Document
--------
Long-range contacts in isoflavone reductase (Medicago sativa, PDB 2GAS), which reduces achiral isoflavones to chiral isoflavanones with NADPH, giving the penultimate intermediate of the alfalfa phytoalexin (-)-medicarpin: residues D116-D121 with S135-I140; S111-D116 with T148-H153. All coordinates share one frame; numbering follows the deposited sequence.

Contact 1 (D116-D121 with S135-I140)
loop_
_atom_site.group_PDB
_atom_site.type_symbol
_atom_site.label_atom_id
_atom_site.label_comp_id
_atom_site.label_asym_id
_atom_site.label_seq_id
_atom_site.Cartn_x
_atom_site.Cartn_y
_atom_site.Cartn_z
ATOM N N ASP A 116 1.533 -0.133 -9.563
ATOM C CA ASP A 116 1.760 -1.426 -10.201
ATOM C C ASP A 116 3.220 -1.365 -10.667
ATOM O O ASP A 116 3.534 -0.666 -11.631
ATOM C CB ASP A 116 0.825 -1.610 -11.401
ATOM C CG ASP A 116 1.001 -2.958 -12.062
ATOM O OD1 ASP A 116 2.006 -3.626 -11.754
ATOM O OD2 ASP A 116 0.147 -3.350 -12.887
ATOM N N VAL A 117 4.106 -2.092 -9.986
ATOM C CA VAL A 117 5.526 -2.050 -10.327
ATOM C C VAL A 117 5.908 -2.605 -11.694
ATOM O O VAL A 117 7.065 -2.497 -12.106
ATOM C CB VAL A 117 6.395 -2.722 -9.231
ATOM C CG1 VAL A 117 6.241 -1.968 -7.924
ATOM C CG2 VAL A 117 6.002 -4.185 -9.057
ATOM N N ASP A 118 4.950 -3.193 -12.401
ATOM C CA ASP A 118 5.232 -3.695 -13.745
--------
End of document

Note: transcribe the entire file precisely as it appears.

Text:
Long-range contacts in isoflavone reductase (Medicago sativa, PDB 2GAS), which reduces achiral isoflavones to chiral isoflavanones with NADPH, giving the penultimate intermediate of the alfalfa phytoalexin (-)-medicarpin: residues D116-D121 with S135-I140; S111-D116 with T148-H153. All coordinates share one frame; numbering follows the deposited sequence.

Contact 1 (D116-D121 with S135-I140)
loop_
_atom_site.group_PDB
_atom_site.type_symbol
_atom_site.label_atom_id
_atom_site.label_comp_id
_atom_site.label_asym_id
_atom_site.label_seq_id
_atom_site.Cartn_x
_atom_site.Cartn_y
_atom_site.Cartn_z
ATOM N N ASP A 116 1.533 -0.133 -9.563
ATOM C CA ASP A 116 1.760 -1.426 -10.201
ATOM C C ASP A 116 3.220 -1.365 -10.667
ATOM O O ASP A 116 3.534 -0.666 -11.631
ATOM C CB ASP A 116 0.825 -1.610 -11.401
ATOM C CG ASP A 116 1.001 -2.958 -12.062
ATOM O OD1 ASP A 116 2.006 -3.626 -11.754
ATOM O OD2 ASP A 116 0.147 -3.350 -12.887
ATOM N N VAL A 117 4.106 -2.092 -9.986
ATOM C CA VAL A 117 5.526 -2.050 -10.327
ATOM C C VAL A 117 5.908 -2.605 -11.694
ATOM O O VAL A 117 7.065 -2.497 -12.106
ATOM C CB VAL A 117 6.395 -2.722 -9.231
ATOM C CG1 VAL A 117 6.241 -1.968 -7.924
ATOM C CG2 VAL A 117 6.002 -4.185 -9.057
ATOM N N ASP A 118 4.950 -3.193 -12.401
ATOM C CA ASP A 118 5.232 -3.695 -13.745